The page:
Blamire’s background is in theatre, and that shows through his films, utilizing some of the same actors (including himself) across the years like a tight-knit theatrical company. In general, it has grown-up, good-natured silliness to it, rather than juvenility or mean-spiritedness.

While a lot of indie horror-comedies are clearly amateur productions, The Lost Skeleton has the added bonus of professional performers, including great character actors like Brian Howe as the mad Dr. Roger Fleming and Fay Masterson as Blamire’s fellow scientist wife Betty Armstrong.

Blamire revisited the story in 2008 with a sequel, The Lost Skeleton Returns Again, which I have yet to see, but if it’s as funny as the first one, it’s well worth tracking down.

THE LOST SKELETON OF CADAVRA is currently available to rent on most VOD platforms. 


From the insanely prolific (or maybe prolifically insane) minds of Matt Farley and Charles Roxburgh comes Don’t Let the Riverbeast Get You!, a winningly goofy sendup of the 40s and 50s creature features.

Farley stars as Neil Stuart, almost always described as “the greatest tutor this town’s ever seen,” who returns home to Rivertown, USA three years after fleeing in disgrace, claiming he saw a mysterious Riverbeast lurking in the woods. But of course, as it turns out, the Riverbeast is real, and he’s hungry.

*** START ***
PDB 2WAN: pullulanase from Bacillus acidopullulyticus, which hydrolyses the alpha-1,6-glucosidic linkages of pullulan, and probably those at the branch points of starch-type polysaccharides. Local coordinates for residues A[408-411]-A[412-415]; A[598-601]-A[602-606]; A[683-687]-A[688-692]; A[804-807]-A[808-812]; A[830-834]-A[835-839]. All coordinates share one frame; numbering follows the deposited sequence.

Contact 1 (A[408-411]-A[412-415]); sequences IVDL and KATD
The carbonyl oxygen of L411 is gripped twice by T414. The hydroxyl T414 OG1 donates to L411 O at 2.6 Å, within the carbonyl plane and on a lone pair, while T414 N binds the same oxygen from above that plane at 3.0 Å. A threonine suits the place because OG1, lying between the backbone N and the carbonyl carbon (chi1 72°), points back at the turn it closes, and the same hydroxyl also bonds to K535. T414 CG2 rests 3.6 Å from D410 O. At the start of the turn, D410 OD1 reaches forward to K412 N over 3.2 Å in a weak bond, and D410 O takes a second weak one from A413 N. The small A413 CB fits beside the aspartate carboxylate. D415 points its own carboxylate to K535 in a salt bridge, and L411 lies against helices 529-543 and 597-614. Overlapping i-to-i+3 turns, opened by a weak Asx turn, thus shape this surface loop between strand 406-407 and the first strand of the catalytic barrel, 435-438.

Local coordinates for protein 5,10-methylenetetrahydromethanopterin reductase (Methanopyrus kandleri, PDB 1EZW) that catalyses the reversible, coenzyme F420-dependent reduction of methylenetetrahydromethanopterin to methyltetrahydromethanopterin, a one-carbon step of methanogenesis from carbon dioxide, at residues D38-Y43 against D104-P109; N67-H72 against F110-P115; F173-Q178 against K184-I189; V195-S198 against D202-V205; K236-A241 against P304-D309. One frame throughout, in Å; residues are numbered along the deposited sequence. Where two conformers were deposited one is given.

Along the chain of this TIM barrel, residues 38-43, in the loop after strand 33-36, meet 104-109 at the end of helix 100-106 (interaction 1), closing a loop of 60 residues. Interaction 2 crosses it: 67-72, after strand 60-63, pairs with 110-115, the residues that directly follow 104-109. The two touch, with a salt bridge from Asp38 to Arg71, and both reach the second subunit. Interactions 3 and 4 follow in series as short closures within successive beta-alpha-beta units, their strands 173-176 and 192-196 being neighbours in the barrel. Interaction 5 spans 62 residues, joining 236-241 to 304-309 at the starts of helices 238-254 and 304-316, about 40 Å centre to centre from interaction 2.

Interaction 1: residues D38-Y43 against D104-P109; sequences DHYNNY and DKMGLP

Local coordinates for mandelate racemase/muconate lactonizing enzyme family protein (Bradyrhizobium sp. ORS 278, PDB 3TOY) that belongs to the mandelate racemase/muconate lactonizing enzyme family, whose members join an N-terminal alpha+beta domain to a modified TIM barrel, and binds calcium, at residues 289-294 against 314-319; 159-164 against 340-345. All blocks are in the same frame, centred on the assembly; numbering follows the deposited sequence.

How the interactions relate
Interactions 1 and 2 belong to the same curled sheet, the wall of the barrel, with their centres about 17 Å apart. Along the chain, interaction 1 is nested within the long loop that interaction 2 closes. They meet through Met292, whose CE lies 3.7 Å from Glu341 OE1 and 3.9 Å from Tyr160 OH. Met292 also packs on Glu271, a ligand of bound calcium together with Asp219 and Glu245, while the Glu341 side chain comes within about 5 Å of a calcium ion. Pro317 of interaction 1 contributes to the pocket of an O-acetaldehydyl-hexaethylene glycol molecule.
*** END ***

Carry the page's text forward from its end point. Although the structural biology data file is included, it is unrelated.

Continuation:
Made on the (extremely) cheap in their home base of Manchester, New Hampshire, Farley and Roxburgh conscripted their friends and family to appear in their loopy creation, and while nobody involved is a particularly good actor, everyone’s clearly tickled pink to be in it.

Riverbeast (or as Rivertown USA’s residents might say, Rivahbeast) isn’t as concerned with mimicking the aesthetics of monster movies as much as other films on this list, but rather uses it as a springboard for Farley and Roxburgh’s endearingly shaggy style of humor. The script does a great job of lampooning the more high-minded pretensions of some old monster flicks, which sometimes used highfalutin language to gussy up their cheapness.